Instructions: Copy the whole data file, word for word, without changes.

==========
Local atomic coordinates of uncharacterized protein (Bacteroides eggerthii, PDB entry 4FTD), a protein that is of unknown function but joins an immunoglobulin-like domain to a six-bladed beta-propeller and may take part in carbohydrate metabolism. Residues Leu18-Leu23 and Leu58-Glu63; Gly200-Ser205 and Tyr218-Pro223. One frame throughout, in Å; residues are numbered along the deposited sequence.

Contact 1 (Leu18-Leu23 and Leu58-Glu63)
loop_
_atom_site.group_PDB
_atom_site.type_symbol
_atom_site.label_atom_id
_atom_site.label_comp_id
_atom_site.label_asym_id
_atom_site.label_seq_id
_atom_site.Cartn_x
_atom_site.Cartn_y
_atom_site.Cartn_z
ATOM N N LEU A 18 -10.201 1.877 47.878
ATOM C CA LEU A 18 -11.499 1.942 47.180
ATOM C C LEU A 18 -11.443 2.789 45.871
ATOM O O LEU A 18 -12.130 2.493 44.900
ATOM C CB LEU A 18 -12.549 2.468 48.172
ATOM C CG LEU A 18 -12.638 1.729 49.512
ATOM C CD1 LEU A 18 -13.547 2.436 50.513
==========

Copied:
Local atomic coordinates of uncharacterized protein (Bacteroides eggerthii, PDB entry 4FTD), a protein that is of unknown function but joins an immunoglobulin-like domain to a six-bladed beta-propeller and may take part in carbohydrate metabolism. Residues Leu18-Leu23 and Leu58-Glu63; Gly200-Ser205 and Tyr218-Pro223. One frame throughout, in Å; residues are numbered along the deposited sequence.

Contact 1 (Leu18-Leu23 and Leu58-Glu63)
loop_
_atom_site.group_PDB
_atom_site.type_symbol
_atom_site.label_atom_id
_atom_site.label_comp_id
_atom_site.label_asym_id
_atom_site.label_seq_id
_atom_site.Cartn_x
_atom_site.Cartn_y
_atom_site.Cartn_z
ATOM N N LEU A 18 -10.201 1.877 47.878
ATOM C CA LEU A 18 -11.499 1.942 47.180
ATOM C C LEU A 18 -11.443 2.789 45.871
ATOM O O LEU A 18 -12.130 2.493 44.900
ATOM C CB LEU A 18 -12.549 2.468 48.172
ATOM C CG LEU A 18 -12.638 1.729 49.512
ATOM C CD1 LEU A 18 -13.547 2.436 50.513